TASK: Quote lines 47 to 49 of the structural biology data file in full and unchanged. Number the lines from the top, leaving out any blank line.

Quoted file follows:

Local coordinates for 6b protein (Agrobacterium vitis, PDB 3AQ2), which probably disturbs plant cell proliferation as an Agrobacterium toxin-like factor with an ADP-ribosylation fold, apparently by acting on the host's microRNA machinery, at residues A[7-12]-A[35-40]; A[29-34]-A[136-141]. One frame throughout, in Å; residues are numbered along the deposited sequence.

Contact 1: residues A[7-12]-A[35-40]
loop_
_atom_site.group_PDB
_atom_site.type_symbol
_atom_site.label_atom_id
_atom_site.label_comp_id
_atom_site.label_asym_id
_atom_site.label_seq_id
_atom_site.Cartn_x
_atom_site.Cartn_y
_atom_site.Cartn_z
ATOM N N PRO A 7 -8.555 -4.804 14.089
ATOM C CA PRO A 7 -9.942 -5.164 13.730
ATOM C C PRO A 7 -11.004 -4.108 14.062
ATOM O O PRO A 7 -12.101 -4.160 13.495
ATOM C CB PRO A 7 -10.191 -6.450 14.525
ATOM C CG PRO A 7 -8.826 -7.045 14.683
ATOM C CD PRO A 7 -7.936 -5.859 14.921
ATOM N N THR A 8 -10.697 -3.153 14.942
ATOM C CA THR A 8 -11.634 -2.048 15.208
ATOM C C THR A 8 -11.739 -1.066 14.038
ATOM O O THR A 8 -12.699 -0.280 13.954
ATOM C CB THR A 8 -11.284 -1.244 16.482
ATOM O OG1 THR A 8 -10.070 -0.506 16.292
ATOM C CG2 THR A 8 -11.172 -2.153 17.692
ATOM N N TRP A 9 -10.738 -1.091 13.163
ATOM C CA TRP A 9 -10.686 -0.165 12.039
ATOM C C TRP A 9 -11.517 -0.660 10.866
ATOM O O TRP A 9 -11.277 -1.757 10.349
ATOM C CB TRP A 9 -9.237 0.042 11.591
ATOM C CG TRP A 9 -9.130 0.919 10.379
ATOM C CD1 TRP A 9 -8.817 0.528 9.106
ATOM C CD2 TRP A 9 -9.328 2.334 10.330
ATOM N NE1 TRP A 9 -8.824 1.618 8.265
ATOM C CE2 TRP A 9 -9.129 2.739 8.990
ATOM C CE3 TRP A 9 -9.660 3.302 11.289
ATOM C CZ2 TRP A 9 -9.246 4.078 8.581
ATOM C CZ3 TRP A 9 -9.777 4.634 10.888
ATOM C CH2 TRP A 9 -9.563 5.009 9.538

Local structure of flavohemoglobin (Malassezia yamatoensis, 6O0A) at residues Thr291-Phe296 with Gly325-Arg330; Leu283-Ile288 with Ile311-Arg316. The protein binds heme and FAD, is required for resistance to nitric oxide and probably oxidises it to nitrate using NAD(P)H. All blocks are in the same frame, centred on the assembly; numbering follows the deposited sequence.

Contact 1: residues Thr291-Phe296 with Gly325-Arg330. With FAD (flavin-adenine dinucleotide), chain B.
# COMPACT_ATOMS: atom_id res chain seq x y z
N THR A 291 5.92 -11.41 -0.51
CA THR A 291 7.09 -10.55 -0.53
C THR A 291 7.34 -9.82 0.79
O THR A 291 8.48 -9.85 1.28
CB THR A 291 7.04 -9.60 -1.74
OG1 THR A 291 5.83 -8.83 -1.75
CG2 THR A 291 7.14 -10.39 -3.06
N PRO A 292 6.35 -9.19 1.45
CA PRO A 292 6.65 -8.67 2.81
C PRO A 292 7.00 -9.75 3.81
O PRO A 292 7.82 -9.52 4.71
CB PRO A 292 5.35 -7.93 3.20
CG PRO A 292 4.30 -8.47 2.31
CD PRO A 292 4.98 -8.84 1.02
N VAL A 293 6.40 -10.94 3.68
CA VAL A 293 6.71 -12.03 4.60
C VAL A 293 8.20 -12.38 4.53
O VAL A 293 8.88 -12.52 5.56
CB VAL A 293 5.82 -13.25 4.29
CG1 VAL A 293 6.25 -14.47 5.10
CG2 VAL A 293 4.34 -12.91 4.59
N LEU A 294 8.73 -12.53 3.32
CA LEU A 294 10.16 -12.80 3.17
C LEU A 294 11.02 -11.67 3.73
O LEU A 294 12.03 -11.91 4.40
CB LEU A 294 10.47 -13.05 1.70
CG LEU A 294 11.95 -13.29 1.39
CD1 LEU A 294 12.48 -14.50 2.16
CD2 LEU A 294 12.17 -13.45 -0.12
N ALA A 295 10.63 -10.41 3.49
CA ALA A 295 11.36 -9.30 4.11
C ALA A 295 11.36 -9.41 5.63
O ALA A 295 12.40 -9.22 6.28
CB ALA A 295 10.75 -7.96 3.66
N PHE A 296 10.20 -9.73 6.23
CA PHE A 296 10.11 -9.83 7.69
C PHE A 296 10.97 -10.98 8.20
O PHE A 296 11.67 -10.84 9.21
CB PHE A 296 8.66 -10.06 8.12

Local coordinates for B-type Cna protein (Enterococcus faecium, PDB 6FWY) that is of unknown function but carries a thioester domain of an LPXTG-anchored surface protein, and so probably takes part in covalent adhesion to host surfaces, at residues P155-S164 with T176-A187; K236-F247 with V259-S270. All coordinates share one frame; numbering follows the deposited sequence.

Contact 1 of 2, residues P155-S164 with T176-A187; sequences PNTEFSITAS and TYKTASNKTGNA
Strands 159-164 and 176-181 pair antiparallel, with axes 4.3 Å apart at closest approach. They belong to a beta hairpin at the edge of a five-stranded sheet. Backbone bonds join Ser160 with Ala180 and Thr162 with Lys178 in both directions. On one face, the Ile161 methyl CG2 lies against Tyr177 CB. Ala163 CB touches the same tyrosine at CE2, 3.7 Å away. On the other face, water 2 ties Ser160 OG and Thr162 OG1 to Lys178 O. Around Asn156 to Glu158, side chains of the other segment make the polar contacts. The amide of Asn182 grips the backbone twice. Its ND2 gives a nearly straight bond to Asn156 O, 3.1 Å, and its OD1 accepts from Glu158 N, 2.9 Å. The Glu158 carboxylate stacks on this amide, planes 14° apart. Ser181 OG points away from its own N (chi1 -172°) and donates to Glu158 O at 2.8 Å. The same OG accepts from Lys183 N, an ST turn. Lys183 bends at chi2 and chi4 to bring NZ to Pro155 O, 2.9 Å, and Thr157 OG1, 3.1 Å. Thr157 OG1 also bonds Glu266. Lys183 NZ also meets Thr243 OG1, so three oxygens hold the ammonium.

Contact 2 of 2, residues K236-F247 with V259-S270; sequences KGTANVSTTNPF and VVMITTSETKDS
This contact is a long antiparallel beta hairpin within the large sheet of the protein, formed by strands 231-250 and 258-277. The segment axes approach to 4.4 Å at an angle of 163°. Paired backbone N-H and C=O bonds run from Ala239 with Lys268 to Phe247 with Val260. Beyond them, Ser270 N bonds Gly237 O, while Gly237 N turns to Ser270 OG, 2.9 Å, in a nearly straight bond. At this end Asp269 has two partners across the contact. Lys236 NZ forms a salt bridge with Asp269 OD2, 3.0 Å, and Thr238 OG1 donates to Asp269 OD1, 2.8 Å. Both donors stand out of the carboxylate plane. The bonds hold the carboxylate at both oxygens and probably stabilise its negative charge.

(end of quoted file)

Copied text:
O THR A 291 8.48 -9.85 1.28
CB THR A 291 7.04 -9.60 -1.74
OG1 THR A 291 5.83 -8.83 -1.75